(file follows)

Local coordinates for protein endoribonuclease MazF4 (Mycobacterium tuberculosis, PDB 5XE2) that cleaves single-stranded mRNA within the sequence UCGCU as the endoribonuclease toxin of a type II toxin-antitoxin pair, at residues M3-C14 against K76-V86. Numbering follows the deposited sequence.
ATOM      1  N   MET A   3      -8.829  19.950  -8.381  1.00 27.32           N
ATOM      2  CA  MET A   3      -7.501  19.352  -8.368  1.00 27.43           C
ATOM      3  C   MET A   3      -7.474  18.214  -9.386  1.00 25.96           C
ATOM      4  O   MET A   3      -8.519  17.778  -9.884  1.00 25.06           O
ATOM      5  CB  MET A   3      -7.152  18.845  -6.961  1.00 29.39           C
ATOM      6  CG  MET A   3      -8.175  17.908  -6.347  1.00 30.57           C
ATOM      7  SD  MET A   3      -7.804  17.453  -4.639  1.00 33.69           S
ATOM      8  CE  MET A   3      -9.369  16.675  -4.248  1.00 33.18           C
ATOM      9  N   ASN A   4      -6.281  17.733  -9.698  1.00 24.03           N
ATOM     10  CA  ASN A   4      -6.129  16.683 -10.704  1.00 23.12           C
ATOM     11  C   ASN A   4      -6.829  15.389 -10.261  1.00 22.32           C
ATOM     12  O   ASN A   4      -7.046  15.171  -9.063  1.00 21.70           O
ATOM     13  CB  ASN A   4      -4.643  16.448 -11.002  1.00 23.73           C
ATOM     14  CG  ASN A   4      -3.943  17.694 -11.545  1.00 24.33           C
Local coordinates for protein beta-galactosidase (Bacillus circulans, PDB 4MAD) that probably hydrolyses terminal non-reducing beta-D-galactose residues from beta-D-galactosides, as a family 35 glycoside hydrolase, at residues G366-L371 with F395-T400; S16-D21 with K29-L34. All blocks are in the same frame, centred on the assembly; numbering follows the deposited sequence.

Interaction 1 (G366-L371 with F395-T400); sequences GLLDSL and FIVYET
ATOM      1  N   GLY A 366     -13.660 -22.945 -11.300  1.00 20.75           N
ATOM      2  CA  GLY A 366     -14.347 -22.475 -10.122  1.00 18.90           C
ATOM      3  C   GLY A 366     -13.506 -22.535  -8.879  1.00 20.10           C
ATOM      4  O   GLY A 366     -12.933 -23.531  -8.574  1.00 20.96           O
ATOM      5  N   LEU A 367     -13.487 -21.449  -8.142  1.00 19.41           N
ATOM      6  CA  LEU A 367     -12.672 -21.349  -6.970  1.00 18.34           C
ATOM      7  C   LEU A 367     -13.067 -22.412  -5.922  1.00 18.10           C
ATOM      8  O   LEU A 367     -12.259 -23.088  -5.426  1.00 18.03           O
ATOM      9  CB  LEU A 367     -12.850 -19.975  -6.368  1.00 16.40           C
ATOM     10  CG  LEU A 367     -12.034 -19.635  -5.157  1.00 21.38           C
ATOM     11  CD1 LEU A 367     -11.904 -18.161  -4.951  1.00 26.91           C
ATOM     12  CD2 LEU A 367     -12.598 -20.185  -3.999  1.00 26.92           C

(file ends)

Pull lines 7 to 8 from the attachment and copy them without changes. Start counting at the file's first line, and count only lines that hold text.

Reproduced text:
ATOM      6  CG  MET A   3      -8.175  17.908  -6.347  1.00 30.57           C
ATOM      7  SD  MET A   3      -7.804  17.453  -4.639  1.00 33.69           S